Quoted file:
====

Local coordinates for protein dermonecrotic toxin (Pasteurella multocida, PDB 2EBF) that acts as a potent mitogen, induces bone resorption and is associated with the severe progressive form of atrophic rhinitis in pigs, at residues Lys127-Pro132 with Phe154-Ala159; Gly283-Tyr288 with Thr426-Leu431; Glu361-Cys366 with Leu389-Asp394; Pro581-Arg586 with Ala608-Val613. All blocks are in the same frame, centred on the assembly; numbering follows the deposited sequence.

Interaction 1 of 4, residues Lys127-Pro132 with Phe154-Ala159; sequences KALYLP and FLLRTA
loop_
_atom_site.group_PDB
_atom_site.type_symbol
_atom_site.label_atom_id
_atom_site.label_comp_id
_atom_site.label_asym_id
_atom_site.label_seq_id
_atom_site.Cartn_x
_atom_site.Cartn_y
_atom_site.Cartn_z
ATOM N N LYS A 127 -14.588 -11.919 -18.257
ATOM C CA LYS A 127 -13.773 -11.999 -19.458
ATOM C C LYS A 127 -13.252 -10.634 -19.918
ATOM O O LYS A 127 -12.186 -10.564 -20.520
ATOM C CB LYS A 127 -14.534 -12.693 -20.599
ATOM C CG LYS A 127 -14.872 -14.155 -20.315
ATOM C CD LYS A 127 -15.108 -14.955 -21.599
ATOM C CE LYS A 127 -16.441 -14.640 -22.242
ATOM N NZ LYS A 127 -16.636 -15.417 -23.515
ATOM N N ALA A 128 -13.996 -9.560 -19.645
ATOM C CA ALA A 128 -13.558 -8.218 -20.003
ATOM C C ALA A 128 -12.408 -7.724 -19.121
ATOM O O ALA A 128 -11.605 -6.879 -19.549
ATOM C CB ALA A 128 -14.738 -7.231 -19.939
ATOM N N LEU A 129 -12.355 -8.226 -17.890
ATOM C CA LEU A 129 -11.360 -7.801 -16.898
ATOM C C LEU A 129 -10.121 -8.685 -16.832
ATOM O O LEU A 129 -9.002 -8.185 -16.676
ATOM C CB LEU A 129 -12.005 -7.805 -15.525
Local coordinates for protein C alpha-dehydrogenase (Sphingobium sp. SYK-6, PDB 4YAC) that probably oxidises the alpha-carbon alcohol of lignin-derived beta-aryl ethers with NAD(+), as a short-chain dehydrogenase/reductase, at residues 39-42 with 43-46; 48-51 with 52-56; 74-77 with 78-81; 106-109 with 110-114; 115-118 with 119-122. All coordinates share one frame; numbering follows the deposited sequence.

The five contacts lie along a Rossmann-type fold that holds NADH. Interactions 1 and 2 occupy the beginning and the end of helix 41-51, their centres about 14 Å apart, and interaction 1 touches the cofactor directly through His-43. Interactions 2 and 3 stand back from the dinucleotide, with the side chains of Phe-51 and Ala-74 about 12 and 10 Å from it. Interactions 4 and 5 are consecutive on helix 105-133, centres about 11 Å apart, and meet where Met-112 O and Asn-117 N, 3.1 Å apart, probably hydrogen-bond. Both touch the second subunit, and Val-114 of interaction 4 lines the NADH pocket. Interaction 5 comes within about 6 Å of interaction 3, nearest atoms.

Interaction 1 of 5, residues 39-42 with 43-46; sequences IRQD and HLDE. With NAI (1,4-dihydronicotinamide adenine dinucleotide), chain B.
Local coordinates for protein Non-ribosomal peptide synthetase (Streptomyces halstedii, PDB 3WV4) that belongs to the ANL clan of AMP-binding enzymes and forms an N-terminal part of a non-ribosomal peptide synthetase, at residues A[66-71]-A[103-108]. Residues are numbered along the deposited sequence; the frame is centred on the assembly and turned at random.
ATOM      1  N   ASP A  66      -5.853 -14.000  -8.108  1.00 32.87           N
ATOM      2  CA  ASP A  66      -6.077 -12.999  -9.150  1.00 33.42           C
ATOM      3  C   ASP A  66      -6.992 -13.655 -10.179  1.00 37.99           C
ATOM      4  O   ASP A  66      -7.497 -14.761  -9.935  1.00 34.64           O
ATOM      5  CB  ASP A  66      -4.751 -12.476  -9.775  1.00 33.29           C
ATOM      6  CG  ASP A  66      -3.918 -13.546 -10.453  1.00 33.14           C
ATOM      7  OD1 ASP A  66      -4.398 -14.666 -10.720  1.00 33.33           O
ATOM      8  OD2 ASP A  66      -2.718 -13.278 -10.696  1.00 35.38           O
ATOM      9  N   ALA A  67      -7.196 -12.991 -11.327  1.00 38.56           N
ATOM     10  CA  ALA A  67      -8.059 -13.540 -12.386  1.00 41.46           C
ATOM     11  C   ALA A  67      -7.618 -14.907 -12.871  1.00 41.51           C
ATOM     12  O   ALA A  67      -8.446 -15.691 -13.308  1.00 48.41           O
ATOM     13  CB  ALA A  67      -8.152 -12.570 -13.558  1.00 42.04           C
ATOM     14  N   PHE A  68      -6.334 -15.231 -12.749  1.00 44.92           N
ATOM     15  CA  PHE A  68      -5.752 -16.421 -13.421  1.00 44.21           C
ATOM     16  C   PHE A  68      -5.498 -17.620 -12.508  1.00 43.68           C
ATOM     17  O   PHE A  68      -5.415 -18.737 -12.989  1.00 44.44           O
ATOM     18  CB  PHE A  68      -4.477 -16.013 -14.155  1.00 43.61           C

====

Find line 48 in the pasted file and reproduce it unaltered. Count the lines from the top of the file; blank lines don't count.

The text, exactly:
ATOM     13  CB  ALA A  67      -8.152 -12.570 -13.558  1.00 42.04           C